Alfred W Bruce, Director of Steam Engineering at Alco, loved his Alco engines and these Berks proved no exception. Tossing a bone to Lima's ground-breaking 2-8-4s for the Boston & Albany, Bruce salutes the Eries by claiming it "showed almost unprecedented operational savings in service and firmly established the 284 [sic - Bruce never hyphenated a wheel arrangement] with conventional frame construction, long cutoffs and 69-70-in drivers with good counterbalancing. in fast freight service on many roads. This Erie was as outstanding an example of good engineering as was its predecessor the first 284 of the Boston & Albany." The Steam Locomotive in America - Its development in the twentieth century (New York: W W Norton, 1952) pp 306-307).
Bruce does not mention William Black, designer of these Eries and several other great superpower locomotives, who began on the Nickel Plate, but worked for a time for the Erie and drafted these superb engines.
Fireboxes had 107 sq ft (9.95 sq m) of thermic syphons and 22 sq ft (2.05 sq m) in two arch tubes, boilers had Worthington BL feedwater heaters, valve motion had limited cutoff. Ordered from Lima in the same year as the S-1s came from Alco. S-2s had a 2-ft (610 mm) longer engine wheelbase, a slightly greater tractive effort, and larger heating dimensions.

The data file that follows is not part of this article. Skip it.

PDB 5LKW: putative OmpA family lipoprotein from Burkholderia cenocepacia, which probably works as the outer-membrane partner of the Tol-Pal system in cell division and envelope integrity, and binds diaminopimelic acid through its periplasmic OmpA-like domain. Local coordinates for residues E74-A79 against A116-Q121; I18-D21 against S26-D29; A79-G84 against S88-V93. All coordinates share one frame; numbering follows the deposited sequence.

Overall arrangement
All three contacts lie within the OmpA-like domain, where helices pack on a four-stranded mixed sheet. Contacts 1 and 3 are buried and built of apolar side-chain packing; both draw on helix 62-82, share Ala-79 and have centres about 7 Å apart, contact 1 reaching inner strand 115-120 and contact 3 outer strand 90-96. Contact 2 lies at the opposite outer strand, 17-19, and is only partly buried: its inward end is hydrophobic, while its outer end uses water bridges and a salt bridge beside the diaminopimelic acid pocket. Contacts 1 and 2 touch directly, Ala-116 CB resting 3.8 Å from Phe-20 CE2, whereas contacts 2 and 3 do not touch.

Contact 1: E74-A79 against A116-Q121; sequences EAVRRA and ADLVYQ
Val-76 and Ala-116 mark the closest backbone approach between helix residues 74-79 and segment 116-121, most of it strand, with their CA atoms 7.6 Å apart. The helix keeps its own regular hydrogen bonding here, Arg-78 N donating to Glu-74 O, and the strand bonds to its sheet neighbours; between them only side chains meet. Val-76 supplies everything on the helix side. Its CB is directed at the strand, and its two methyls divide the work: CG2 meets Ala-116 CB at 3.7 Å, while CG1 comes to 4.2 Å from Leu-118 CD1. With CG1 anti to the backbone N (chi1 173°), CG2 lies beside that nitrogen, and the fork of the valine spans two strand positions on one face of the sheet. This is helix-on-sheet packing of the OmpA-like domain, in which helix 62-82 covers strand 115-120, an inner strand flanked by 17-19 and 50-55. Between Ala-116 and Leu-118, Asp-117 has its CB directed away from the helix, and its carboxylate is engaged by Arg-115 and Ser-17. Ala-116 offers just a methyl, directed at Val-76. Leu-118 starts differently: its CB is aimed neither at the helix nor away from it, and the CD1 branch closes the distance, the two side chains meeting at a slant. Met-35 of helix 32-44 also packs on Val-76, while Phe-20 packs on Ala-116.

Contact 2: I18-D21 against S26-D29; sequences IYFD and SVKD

Unlike the Brooks S-1 (Locobase 58) and Baldwin S-3 (Locobase 60), the S-2s were run at 250 psi (17.25 bar), but the Erie calculated their tractive effort at 60% cutoff and a 77.5% of MEP and credited the engines with 72,000 lb starting TE.
Starting out with a tender that held 16,500 US gallons(62,453 litres) of water and 24 tons (21.75 tonnes) of coal, the S-2 eventually pulled the same big vehicle used by the other Erie Berks - it's shown in the specs."
Fireboxes had 22 sq ft of arch tubes and 107 sq ft of thermic syphons contributing to their heating surface, boilers had feedwater heaters, valve motion operated 14" piston valves and had limited cutoff.
The S-3 (Baldwin) had the lower boiler pressure of the S-1, but the longer engine wheelbase of the S-2.
Fireboxes had 107 sq ft (9.95 sq m) of thermic syphons and 22 sq ft (2.05 sq m) in two arch tubes, boilers had Worthington BL feedwater heaters, valve motion had limited cutoff of the 14" (356 mm) piston valves, which had a maximum travel of 9" (229 mm).